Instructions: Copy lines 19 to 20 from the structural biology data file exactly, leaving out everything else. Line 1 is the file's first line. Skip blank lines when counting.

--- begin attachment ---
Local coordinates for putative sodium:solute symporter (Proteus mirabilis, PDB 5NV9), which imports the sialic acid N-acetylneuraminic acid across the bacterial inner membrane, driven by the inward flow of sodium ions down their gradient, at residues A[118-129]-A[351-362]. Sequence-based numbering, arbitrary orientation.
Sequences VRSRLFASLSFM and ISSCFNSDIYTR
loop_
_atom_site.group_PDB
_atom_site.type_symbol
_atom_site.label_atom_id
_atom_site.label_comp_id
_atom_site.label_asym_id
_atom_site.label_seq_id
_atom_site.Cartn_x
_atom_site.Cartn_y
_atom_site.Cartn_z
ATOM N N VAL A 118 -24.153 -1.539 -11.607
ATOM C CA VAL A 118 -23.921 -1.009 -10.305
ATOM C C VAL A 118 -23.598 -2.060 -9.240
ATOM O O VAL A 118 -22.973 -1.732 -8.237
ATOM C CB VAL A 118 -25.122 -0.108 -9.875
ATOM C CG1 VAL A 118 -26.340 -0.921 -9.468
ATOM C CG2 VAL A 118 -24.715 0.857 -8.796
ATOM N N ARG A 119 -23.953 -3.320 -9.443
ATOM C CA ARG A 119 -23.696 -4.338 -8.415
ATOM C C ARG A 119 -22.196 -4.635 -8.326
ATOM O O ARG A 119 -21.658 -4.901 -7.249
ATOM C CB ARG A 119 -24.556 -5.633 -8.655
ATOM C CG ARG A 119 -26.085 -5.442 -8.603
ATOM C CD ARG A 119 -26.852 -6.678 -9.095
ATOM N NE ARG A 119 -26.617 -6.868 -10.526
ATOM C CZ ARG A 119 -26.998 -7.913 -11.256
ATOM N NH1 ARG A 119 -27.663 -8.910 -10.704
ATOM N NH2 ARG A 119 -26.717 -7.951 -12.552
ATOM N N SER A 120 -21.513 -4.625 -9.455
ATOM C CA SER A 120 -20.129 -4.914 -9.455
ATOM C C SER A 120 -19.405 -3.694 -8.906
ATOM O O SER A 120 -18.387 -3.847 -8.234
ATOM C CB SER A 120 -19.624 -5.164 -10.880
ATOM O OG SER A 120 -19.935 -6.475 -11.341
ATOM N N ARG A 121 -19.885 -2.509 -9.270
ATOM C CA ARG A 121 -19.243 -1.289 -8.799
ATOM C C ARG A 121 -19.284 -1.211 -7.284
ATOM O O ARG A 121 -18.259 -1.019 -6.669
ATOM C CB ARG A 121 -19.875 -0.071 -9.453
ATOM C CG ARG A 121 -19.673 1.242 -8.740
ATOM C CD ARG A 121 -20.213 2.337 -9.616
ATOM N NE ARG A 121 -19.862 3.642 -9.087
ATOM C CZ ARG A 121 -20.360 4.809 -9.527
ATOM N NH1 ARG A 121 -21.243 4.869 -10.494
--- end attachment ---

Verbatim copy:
ATOM C CG2 VAL A 118 -24.715 0.857 -8.796
ATOM N N ARG A 119 -23.953 -3.320 -9.443